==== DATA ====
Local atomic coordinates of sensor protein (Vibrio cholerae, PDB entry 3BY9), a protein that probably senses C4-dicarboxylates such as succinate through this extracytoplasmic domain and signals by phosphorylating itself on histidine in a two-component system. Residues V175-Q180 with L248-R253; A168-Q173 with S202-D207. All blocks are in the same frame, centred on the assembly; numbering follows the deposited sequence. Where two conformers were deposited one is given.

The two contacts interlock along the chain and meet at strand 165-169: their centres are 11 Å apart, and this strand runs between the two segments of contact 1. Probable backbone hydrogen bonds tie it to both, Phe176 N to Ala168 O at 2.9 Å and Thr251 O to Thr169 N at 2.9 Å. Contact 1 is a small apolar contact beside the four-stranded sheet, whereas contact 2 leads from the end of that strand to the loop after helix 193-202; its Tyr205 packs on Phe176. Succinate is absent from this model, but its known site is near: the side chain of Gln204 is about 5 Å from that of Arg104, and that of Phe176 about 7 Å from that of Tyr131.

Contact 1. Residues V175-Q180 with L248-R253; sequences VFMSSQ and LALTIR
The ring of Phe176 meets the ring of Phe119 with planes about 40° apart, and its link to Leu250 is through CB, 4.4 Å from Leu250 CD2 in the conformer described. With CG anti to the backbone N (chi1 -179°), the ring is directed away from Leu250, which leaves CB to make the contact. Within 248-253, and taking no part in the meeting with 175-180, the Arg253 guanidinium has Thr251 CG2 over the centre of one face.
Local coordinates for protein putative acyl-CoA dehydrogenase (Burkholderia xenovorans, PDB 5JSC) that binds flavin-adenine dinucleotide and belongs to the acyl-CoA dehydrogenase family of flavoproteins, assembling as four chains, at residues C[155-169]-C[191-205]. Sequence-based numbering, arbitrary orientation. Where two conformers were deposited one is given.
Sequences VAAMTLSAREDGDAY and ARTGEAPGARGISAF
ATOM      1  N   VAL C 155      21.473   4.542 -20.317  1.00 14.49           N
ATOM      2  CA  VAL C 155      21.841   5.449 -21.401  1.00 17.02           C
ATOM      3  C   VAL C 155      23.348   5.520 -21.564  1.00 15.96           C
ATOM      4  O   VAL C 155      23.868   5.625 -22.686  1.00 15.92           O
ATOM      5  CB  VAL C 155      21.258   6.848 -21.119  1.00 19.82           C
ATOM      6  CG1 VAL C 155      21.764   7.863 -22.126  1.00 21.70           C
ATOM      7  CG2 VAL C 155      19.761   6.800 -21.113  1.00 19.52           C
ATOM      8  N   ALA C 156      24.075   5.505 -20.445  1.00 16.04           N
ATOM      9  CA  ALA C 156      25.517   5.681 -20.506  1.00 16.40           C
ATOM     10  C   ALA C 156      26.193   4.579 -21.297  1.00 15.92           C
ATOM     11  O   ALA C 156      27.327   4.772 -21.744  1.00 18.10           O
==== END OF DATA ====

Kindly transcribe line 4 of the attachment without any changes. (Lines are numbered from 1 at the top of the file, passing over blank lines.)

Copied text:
The ring of Phe176 meets the ring of Phe119 with planes about 40° apart, and its link to Leu250 is through CB, 4.4 Å from Leu250 CD2 in the conformer described. With CG anti to the backbone N (chi1 -179°), the ring is directed away from Leu250, which leaves CB to make the contact. Within 248-253, and taking no part in the meeting with 175-180, the Arg253 guanidinium has Thr251 CG2 over the centre of one face.